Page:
private space industry


Everyone’s Space - Full Video from on Vimeo.

Host Scott Bakula (of Star Trek and Quantum Leap) shows how competition drives innovation - even in space exploration. In the 1960s, the intense rivalry between the U.S. and the U.S.S.R. fueled the Space Race, culminating in Neil Armstrong’s “giant leap” in 1969. The near future seemed to hold great promise for commercial space flight and space tourism. But in the intervening years, NASA’s accomplishments have been underwhelming.

Now, the most exciting innovations are found in the private sector, where the Ansari X-Prize contest inspired enterprising teams to race toward the goal of developing a cost-efficient, reusable space craft. The X-Prize was modeled after a similar prize that helped launch the commercial aviation industry - a $25,000 prize won by American Charles Lindbergh with his famous 33-hour solo flight from New York to Paris in 1927.

Today, the budding private space tourism industry is attracting entrepreneurs, investors, and would-be adventurers who hope to be among the first private space travelers. Thanks to the power of competition, the dream of safe, affordable space flight may be realized in the not-too-distant future.

Everyone’s Space covers numerous educational standards across several subject areas including ELL, Language Arts, Media/Technology, and Social Studies for Grades 7-12. To learn more about this educational program, and which standards it covers specific to your grade, subject area, and which standards your district is using, visit our educational program summary section for this video here:

Subject Areas:
■ Business / Family & Consumer Science
■ Economics
■ Science & Technology
■ U.S. History / Government & Civics

■ Aeronautics
■ Competition
■ Entrepreneurship
■ Space Race

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10 Awesome Startups That Are Looking To Profit From A New Space Race

What would you do if you were a billionaire and wanted to go to space?
The obvious answer: use that money to start a company to help you do just that.

In recent years, some of the most famous names in tech, like Microsoft’s Bill Gates and Paul Allen, Google’s Larry Page and Eric Schmidt, and Amazon’s Jeff Bezos have been founding and investing in companies that are looking to the stars.

Whether for personal dreams of adventure or for profit, these companies are doing the engineering and basic science needed to get humans into space.

They’re also looking at other opportunities that space provides, like access to resources that are hard to get on Earth and the ability to collect information about our planet from a different perspective.

1. SpaceX: The “other” company from Tesla founder Elon Musk. In the short term, it’s building rockets and capsules to get astronauts to the International Space Station. In the long term, it’s looking to make trips to Mars somewhat affordable by creating rockets that can be used many times, like the “Grasshopper” below, which can take off and land instead of simply falling into the ocean.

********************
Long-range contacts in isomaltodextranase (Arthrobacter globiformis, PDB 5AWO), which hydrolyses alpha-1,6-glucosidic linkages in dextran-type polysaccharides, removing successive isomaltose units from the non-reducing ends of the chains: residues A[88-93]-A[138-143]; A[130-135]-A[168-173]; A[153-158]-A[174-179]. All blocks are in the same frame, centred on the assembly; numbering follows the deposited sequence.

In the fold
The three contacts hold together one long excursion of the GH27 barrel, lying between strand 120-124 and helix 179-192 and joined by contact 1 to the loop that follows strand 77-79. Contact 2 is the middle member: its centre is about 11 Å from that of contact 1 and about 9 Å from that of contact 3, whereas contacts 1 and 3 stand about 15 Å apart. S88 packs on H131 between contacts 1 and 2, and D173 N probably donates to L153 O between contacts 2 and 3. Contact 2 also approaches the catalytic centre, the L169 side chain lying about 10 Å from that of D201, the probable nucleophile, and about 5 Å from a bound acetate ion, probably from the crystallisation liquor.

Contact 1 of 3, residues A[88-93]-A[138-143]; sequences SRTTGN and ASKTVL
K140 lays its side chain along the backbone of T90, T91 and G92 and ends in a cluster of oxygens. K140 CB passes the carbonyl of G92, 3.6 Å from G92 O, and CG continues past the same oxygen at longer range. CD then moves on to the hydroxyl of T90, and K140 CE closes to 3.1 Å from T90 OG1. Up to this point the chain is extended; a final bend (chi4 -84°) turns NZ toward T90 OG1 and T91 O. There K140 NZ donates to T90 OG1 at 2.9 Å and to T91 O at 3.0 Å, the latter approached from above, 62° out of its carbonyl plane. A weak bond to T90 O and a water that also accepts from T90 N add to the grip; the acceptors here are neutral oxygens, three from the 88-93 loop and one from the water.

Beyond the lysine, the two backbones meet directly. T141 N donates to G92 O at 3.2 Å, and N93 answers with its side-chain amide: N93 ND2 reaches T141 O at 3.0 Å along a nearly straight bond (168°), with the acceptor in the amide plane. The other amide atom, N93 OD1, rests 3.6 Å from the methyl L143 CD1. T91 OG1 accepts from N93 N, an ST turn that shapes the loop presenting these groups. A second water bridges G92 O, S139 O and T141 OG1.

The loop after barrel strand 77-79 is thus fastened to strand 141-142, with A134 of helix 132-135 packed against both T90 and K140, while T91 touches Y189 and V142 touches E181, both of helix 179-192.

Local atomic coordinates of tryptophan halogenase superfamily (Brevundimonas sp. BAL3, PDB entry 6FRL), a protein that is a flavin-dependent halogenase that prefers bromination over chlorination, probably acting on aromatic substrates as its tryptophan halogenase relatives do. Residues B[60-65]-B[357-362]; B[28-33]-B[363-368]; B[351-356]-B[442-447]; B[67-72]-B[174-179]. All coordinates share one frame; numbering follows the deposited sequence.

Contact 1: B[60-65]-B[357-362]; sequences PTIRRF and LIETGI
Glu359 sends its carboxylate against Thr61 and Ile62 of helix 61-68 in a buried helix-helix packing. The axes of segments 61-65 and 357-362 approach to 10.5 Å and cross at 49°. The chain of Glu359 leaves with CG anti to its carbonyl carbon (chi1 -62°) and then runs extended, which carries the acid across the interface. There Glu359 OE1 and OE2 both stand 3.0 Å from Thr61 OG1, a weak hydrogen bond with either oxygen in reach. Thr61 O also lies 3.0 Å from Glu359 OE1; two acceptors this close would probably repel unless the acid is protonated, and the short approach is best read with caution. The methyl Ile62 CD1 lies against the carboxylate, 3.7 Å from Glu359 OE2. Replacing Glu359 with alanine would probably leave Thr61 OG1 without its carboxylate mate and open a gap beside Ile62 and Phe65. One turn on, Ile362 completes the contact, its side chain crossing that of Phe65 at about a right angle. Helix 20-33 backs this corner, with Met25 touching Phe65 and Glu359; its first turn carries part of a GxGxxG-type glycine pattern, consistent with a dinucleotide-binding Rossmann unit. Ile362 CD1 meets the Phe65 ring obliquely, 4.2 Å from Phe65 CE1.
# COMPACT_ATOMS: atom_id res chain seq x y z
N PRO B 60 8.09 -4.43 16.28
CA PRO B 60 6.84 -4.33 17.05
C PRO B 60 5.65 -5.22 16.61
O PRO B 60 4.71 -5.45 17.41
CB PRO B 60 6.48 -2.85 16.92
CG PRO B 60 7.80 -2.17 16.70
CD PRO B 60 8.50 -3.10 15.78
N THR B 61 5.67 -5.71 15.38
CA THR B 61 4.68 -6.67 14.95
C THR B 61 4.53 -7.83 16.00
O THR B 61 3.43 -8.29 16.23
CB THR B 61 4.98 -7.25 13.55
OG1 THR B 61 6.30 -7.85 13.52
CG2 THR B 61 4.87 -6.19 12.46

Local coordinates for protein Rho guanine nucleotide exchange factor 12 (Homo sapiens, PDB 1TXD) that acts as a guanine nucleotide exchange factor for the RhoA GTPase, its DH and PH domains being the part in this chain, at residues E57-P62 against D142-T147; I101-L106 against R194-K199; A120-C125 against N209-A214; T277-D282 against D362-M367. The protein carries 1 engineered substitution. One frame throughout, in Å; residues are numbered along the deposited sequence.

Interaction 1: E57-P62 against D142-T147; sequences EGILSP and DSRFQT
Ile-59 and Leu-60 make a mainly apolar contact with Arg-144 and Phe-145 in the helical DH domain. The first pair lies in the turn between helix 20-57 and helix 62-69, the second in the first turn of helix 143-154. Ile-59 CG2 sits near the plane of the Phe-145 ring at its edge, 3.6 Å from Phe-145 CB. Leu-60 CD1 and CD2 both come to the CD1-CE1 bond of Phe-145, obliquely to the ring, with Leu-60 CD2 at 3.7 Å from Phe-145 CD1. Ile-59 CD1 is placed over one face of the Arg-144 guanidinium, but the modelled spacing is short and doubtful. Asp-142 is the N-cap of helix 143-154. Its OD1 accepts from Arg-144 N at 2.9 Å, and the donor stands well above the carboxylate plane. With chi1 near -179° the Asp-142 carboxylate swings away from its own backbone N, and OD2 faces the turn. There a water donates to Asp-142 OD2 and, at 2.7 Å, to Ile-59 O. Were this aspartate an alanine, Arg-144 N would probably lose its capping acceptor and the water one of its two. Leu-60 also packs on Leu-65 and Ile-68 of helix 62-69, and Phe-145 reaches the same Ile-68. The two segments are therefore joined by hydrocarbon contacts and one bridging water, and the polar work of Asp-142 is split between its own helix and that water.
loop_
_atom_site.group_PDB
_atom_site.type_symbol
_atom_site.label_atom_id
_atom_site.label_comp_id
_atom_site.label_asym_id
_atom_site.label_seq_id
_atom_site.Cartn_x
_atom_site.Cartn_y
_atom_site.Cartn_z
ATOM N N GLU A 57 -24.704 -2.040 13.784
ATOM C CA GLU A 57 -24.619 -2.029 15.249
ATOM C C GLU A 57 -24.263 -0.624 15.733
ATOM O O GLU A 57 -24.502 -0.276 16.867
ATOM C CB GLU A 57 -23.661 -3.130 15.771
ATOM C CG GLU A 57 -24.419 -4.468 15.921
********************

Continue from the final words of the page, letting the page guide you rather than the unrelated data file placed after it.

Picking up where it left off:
2. Planetary Resources: With financial backing from Google’s Larry Page and Eric Schmidt, “Avatar” director James Cameron, and others, Planetary Resources is looking at revolutionizing the tech world by mining nearby asteroids for metals that are extremely rare on Earth but found in abundance in space.

3. Blue Origin: Amazon CEO Jeff Bezos is well-known for his love of all things space. While he founded Blue Origins in 2000, it’s only in recent years that he’s become more open with the progress his company is making towards making manned spaceflight affordable.

4. Planet Labs: Using 28 miniature satellites known as “CubeSats,” Planet Labs aims to provide more detailed and more frequently updated images of our planet than have previously been available. These photos will allow for traffic maps and environmental data to be more accurate than ever.

5. Kymeta: Like other companies with backing from Bill Gates (who both provided initial cash and contributed to a $50 million venture round), Kymeta is a company looking to make a positive social impact. The company plans to use orbiting satellites and low-cost receivers to provide Internet to vehicles and also to isolated areas in the developing world.

6. Orbital Sciences: Though it has a background in launching satellites and missile defense systems, Orbital has been making great strides in recent years towards providing vessels for NASA, putting it in direct competition with SpaceX.

7. Deep Space Industries: Like Planetary Resources, Deep Space Industries hopes to mine asteroids for materials that are worth insane amounts due to their rarity on Earth. The company plans to identify viable asteroids in the next two years and begin mining within a decade.

8. Stratolaunch Systems: Founded in 2011 by Microsoft co-founder Paul Allen, Stratolaunch is looking to make spaceflight more affordable by using massive, lightweight planes to do most of the work of getting people and cargo off the ground.

9. SkyBox Imaging: With backing from CrunchFund’s Michael Arrington, SkyBox is deploying a fleet of miniature satellites, much like Planet Labs. The company is looking to use these for a much wider range of uses however, including oil and natural gas site selection, reporting of natural disasters, urban planning, and agriculture.

10. Masten Space Systems: Based in Southern California, Masten is dedicated to making advanced, reusable rockets that can take off and land vertically many times, in the same vein as SpaceX’s “Grasshopper.”

Source: BusinessInsider